My Story

A recent head shot.

Hello, my name is Tom Hartung, and I have been working with computers for most of my life.

I really enjoy working with computers — so much so in fact that I earned a Masters Degree learning about them, and now have a static IP address so that I can run several websites out of my home.

Techie Jobs

For a long time, I did technical work.

Whenever a recession would hit, I would look at my doctor, dentist, and car guy and notice that they might have fewer customers, but would not be totally out of business. I would wonder if there was some way for my income to have that kind of resilience.

Every day I would fret about how I could balance using existing technologies to give my employers 110%, with how I could also learn new technologies so that I could remain marketable in the long term.

Every day I would worry about when the next recession might hit, or my skills might suddenly become obsolete, or my boss’s boss’s boss would make a bad decision, and I would be completely out of a job due to no fault of my own — with semi-obsolete skills, at best.

Techie Meetups and Conferences

One day I started attending meetups, and that led to meeting lots of people who work for themselves. The meetups I go to also led to learning about Denver Startup Week and a slew of more specialized and hence smaller local conferences.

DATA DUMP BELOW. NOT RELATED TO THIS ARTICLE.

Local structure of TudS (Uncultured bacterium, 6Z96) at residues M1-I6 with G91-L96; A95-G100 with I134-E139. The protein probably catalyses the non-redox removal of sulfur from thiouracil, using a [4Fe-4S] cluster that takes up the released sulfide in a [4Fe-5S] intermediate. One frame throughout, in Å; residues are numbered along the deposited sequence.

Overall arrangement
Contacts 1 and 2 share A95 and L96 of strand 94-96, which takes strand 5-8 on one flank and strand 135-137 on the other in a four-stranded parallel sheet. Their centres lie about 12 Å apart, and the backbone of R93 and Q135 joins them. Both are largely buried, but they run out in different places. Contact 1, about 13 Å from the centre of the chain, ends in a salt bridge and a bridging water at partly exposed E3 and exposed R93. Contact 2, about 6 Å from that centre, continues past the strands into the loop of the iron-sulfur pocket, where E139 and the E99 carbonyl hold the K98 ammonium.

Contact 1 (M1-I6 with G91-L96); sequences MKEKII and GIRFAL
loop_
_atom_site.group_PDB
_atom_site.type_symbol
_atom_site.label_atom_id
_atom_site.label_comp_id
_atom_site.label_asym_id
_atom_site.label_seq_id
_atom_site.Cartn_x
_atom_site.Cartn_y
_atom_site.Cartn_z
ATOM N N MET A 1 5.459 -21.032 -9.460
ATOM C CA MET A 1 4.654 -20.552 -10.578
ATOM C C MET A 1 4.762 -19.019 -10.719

All of these conferences have not just technical sessions but also talks and panels offering advice to self-employed freelance consultants. These sessions include tips on how to find customers, make sure they are satisfied, etc.

I also take advantage of mentoring sessions whenever they are available, and somewhere along the line I learned about After awhile I began thinking, “Hey, If I go into business for myself, I could fix both the recession and the keeping-up-to-date anxieties — and if I do it right, maybe even make more money while I’m at it!”

Four Lists

One day I sat down and made four lists of reasons:

  1. Reasons to work for myself.
  2. Reasons to not work for myself.
  3. Reasons to work for someone else.
  4. Reasons to not work for someone else.

Lists (1) and (4) contained many reasons, but lists (2) and (3) had only a very few. What’s more, they were very weak reasons, such as “that’s what I’ve always done” and “that’s what I am most comfortable with.”

This was when I started thinking, continuing to look for full time work in today’s dynamic economy and rapidly-changing tech environment is essentially a bad habit — essentially a bit like smoking!

Here Goes!

There’s nothing I like more than a challenge, but to be honest, I’m a bit nervous about this one.

I believe we are extremely fortunate to live during a time when there are resources such as the Commons on Champa, and the Free Code Camp, because they have advice for people like me a-plenty!

My Next Project?

If you have a part-time project suitable for someone with my skills, please contact me!

Thanks for reading, and have a great day!